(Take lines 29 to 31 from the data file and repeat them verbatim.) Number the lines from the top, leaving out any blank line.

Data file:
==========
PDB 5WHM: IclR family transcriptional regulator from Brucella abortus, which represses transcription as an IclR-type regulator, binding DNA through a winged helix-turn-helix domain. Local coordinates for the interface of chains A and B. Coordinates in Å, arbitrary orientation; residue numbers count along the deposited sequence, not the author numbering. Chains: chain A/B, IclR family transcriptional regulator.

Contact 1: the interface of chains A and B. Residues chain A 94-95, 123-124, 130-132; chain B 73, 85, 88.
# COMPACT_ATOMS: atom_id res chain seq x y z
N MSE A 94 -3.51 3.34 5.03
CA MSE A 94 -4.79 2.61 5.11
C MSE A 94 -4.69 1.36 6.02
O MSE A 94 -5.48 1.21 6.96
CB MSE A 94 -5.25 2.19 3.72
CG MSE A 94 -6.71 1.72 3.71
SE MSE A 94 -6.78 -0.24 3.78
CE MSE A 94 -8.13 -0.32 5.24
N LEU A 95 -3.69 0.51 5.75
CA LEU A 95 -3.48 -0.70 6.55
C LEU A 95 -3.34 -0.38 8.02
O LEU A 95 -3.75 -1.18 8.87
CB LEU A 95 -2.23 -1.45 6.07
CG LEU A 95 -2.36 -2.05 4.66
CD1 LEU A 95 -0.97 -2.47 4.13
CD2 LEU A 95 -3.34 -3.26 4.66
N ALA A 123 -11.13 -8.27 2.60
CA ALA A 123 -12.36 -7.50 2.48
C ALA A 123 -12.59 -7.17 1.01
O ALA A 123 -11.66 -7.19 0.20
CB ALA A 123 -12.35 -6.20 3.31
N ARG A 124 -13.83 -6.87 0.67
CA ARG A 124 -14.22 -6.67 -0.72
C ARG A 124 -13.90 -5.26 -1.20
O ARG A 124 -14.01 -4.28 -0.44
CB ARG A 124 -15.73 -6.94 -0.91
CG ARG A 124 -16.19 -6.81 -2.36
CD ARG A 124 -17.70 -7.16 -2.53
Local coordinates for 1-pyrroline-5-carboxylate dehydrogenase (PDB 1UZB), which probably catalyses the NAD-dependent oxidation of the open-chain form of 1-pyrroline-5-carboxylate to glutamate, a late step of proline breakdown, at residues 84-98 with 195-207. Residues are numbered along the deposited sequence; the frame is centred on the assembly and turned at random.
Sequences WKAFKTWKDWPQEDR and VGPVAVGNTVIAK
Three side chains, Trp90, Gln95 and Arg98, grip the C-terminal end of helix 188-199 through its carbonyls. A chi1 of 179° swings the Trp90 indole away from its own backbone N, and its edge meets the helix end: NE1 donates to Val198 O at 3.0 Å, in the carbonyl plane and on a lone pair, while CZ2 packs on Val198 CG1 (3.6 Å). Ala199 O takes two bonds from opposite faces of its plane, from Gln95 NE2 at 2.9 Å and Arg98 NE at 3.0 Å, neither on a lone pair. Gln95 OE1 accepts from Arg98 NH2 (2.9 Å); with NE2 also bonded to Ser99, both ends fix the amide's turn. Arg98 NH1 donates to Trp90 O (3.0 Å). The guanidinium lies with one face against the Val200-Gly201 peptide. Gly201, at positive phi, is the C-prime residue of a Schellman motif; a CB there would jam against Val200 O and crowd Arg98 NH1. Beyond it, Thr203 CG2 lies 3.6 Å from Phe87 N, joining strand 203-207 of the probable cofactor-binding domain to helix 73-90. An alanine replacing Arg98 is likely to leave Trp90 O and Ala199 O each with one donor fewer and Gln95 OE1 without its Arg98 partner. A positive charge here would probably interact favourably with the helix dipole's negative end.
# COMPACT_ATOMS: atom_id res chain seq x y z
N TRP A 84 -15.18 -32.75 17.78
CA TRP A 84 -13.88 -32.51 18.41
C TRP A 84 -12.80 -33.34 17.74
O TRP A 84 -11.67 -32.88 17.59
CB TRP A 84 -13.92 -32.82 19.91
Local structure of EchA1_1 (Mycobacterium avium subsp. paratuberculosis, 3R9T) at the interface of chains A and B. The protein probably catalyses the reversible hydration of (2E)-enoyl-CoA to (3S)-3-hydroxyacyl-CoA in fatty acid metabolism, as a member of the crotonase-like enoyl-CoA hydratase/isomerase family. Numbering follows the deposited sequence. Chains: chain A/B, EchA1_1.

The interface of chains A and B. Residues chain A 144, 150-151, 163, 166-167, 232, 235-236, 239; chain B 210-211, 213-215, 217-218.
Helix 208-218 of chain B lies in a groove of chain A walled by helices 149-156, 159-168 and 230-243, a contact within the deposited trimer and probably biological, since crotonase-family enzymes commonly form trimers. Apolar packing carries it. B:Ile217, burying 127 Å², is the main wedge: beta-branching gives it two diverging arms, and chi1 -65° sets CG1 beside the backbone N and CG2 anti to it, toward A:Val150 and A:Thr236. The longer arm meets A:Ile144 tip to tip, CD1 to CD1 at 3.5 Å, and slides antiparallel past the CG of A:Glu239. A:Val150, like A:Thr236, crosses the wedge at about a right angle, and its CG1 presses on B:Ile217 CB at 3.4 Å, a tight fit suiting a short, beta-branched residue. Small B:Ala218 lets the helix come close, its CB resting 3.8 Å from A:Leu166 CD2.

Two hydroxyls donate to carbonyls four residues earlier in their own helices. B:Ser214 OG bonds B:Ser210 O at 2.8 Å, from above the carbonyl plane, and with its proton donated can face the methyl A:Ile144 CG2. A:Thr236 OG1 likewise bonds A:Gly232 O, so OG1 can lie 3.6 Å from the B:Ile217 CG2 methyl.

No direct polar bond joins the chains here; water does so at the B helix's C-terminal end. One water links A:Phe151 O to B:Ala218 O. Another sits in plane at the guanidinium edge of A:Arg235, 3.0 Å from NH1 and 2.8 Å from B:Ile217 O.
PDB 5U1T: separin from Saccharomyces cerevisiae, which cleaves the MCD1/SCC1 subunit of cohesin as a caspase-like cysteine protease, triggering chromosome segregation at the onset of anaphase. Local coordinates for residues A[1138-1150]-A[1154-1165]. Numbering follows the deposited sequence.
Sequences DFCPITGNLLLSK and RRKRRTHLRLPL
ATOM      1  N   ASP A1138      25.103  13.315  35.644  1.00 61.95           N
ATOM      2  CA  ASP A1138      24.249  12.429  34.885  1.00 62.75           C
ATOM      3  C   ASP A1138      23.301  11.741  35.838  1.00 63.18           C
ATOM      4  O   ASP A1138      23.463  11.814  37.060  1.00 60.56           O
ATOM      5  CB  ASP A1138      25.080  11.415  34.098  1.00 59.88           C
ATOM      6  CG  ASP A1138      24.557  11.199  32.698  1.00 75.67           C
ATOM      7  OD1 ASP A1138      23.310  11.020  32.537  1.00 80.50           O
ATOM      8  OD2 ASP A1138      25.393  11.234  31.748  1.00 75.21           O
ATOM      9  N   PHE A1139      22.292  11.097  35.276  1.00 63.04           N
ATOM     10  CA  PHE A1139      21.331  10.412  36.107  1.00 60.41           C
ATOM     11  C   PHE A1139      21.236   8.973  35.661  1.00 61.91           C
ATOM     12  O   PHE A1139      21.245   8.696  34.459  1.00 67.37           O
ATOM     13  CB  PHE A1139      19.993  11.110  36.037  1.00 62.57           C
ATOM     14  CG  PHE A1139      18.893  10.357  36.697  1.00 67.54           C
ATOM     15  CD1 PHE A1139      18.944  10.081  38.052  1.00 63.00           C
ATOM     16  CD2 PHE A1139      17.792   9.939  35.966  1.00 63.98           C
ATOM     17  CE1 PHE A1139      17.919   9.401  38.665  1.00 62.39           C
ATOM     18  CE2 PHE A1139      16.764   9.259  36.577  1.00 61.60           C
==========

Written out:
CB ARG A 124 -15.73 -6.94 -0.91
CG ARG A 124 -16.19 -6.81 -2.36
CD ARG A 124 -17.70 -7.16 -2.53